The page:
Great Britain is famous for many inventions that changed the world, from the steam engine and the world wide web to the toothbrush, but it’s also famous for doing it in style. Many staple items that have gone down in fashion history and still hang in people’s wardrobes around the world today were the brainchild of creative British minds. This September, as London Fashion Week shines a light on what’s new and what’s next, we take a look at the legacy of some truly British outfit innovations.
While nowadays it may only be the reserve of the most formal of occasions, the top hat is an icon of Victorian style, popularised by society names such as the infamous dandy Beau Brummell and later, Prince Albert. The first top hat is often credited to the English milliner John Hetherington around 1797, but, like many great fashion fairy tales, we can’t say if this is definitely the case, even though it appears to be the first documented reference. What we do know is that they were made of beaver fur but, as the beaver population declined, later incarnations were made of silk – as they are today. The use of fur was also unfortunate for those who made them: the stereotype of the mad hatter, immortalised in Alice in Wonderland, is a result of the mercury used in the felting process of the fur, which caused numerous health complications for those exposed to it. The association of the top hat with wealth and status has remained over the years. Due to the fine materials used and its classic shape, it was one of the most expensive hats you could buy. Those wearing them were men of aristocracy or industry with high social standing and the top hat quickly came to define the traditional English gentleman look.
Every top hat needs a masterfully tailored suit to go with it, and London’s Savile Row has been the epicentre of such craft since 1805. Over the centuries, suits have defined men’s formalwear trends, most notably the dinner suit, which is commonly referred to by its American name, the tuxedo (the name ‘tuxedo’ appeared because of its popularity with members of the Tuxedo Park Club in New York, one of the hottest hangouts in the 1860s). Despite its association with black-tie events in modern times, it was first commissioned by the then Prince of Wales, who later became King Edward VII, to wear at informal dinners. Not finding any previous record of suits made to the specifications Edward asked for, the king’s tailor Henry Poole invented the shorter-cut evening jacket. Poole then offered the suit to UK and international clients as the trendiest new style. Today, there is still a Henry Poole shop on Savile Row.
IN THE TRENCHES
British fashion is about more than dressing the elite though – Brits are also great inventors of outerwear to protect people from the rain. The trench coat is arguably the most famous of these and is still seen in the shows of London Fashion Week brands Burberry and Aquascutum. Both names were instrumental in bringing the trench into being and compete for the title of ‘inventor’. In the second half of the 1800s, Thomas Burberry and John Emary of Aquascutum invented a durable, waterproof material, but it wasn’t until World War I that they found a true purpose for it. Worn by officers, who previously wore wool coats which were heavy and absorbed water, they were practical while also signifying their rank. Trench coats quickly took off as a way of showing solidarity with the troops. The style rose in popularity during World War II, as well as becoming fashionable with British women who were living more outdoor lives while men were at war. Further cementing its status as an icon, the trench coat was spotted on film screens over the following decades, worn by Humphrey Bogart in Casablanca and Audrey Hepburn in Breakfast at Tiffany’s. Transcending practical wartime dressing to signifying Hollywood glamour and timeless, chic dressing, they have been worn by the crème de la crème of celebrities from Katharine Hepburn to Kate Moss.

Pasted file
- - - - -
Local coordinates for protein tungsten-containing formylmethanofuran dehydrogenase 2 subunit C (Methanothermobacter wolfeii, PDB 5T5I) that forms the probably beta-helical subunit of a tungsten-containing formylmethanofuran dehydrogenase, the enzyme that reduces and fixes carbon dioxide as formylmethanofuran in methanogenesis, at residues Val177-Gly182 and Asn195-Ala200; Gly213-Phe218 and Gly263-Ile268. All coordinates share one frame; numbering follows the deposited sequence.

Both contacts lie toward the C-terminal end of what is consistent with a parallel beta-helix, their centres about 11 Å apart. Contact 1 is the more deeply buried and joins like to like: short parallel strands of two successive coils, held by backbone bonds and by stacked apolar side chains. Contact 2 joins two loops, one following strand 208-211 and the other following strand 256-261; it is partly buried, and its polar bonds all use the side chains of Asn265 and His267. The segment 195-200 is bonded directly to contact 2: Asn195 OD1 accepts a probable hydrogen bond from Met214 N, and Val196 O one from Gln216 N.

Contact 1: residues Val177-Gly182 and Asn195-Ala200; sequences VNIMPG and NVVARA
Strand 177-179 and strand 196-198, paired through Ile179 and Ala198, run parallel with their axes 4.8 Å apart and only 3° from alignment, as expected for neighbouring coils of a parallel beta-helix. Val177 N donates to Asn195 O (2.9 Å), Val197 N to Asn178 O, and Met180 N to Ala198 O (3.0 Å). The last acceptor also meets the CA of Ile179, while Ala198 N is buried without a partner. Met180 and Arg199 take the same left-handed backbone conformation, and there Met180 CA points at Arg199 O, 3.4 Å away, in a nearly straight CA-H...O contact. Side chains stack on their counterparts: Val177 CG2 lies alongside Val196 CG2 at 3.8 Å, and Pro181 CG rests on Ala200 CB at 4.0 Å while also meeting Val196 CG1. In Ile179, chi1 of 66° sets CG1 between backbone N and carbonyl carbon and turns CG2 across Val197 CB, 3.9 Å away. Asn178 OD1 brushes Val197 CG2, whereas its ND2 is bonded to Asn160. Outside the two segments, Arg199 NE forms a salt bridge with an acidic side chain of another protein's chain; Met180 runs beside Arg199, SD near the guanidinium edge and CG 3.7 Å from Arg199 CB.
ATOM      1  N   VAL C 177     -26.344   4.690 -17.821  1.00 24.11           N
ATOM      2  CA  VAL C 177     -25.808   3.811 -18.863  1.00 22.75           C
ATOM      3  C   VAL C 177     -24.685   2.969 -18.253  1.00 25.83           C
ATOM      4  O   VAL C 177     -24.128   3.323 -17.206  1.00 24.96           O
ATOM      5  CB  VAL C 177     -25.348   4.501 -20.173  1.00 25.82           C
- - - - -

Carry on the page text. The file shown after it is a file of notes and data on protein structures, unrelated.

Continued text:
In the 1960s, as the UK went from a land of innovation and war victories to a breeding ground for social revolution and ‘youthquake’, the miniskirt made its debut. Once again, many have claimed the title of being ‘the first’ to design it, including French designer André Courrèges and English designer John Bates, who worked as Jean Varon. However, it’s most commonly credited to Mary Quant. Quant was the epitome of the decade’s look with her Vidal Sassoon haircut and waifish figure. Her designs were playful, colourful and branded with her cartoon flower logo. Sold through her boutique on the trendy King’s Road in Chelsea, she was well-placed to understand the women of the time and what they wanted. Quant named the style after her favourite car, the Mini Cooper, which epitomised the fun and flirty skirts she was designing. The miniskirt was far more than just an item of clothing: it represented rebellion – and sexual liberation, as the Pill became widely available. Quant’s contribution to fashion is so great that next year, the Victoria and Albert Museum is celebrating her in Mary Quant (from 6th April 2019). London has a rich history of changing the way the world dresses, nurturing talent and showcasing tomorrow’s looks at London Fashion Week. It is certainly the fashion capital of the world.
London Fashion Week
London Fashion Week takes place every February and September to coincide with the new fashion seasons. It is a chance to see designers’ work and place orders for what will be stocked in stores. Out of ‘the big four’, alongside New York, Milan and Paris, London is the youngest, set up in 1984. In its almost 35 years, London Fashion Week has helped to project British talent on to the global stage including Alexander McQueen. Tickets to shows are by invite only, but you can visit London Fashion Week Festival for catwalk shows. www.londonfashionweek.co.uk; www.londonfashionweekfestival.com